If It Ain't Broke, Fix It
I do understand that it’s a bit provocative but this idea came to me after looking at so many different architecture diagrams in the different lines of business I have been involved with.
No matter which industry, location, company size or age or IT budget, the common term to describe any company system architecture diagram is COMPLEX.
Example of an Enterprise Application Map
It is so complex that today large multinational companies have dedicated and full-time experts to maintain system architecture diagrams (with an S at the end). They are called Enterprise Architects. Don’t get me wrong, I have nothing against them, I was even one of them at one point in my professional career.
My point is that it doesn’t have to be complex, but it is unfortunately a direct consequence of how we run businesses. Rarely do you have a System Simplification line in the IT budget.
To adapt to this particular situation, IT people develop the now famous culture of patch : “Don’t touch it, it’s working now”. With hundreds of different protocols and languages, and very often millions of lines of code across six decades, the landscape is at least convoluted, if not downright scary, to maintain.
In society, the multiple generation family in the same house is good for transfer of traditional customs and social cohesion but, it is not suitable nowadays in the IT realm. The three technology generations living under the same roof (Mainframe, Client/Server, and now Web) is a difficult problem, untouched by most CxO’s and will become only more complex with the next generation (Virtualization phase).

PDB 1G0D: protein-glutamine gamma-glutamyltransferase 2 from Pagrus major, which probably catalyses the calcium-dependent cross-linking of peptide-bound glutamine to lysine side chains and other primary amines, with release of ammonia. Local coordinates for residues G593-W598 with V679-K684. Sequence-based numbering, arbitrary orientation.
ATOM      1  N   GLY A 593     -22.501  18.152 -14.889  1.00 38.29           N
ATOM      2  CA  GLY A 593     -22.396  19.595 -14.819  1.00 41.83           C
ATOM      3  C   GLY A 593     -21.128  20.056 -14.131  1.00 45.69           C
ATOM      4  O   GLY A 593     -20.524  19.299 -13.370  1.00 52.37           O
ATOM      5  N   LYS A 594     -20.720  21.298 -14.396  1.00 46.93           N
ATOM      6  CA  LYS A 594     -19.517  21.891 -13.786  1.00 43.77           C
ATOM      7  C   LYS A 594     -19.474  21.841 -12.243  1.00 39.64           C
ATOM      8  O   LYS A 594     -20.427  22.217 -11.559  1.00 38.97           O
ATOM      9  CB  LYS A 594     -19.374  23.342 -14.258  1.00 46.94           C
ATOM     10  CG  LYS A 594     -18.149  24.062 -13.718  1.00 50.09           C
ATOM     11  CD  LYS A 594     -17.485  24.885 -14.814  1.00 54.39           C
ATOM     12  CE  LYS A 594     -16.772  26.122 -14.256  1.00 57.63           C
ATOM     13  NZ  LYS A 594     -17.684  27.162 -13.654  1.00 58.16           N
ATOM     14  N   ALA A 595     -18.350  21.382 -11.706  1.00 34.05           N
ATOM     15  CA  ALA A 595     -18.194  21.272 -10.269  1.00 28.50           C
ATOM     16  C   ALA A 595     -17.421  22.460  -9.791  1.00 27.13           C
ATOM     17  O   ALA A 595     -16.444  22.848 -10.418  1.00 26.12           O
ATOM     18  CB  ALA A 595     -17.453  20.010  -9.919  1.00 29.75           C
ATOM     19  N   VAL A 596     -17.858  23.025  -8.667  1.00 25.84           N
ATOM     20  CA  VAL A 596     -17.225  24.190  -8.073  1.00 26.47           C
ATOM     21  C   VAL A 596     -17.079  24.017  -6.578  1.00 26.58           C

Every opportunity to improve and optimize a system at every levels should be taken, but the risk is tremendous in the ever-changing technology world. And more often than not, executive initiative and support is lacking to do so (nobody ever gets fired by refusing to do a high-risk project).
The few business leaders who understand how to maneuver through this complexity are today the race’s front runners. If decisions are not made today to simplify systems tomorrow, time will impose an extremely costly decision on each and every business not involved in it today.
[Title is based from the Original Quote]
IF IT AIN'T BROKE, DON'T FIX IT - "Any attempt to improve on a system that already works is pointless and may even be detrimental. Government official Bert Lance (1931- ) was quoted in the May 1977 issue of 'Nation's Business' as saying, 'If it ain't broke don't fix it.'
From "Random House Dictionary of Popular Proverbs and Sayings" (1996) by Gregory Y. Titelman (Random House, New York, 1996).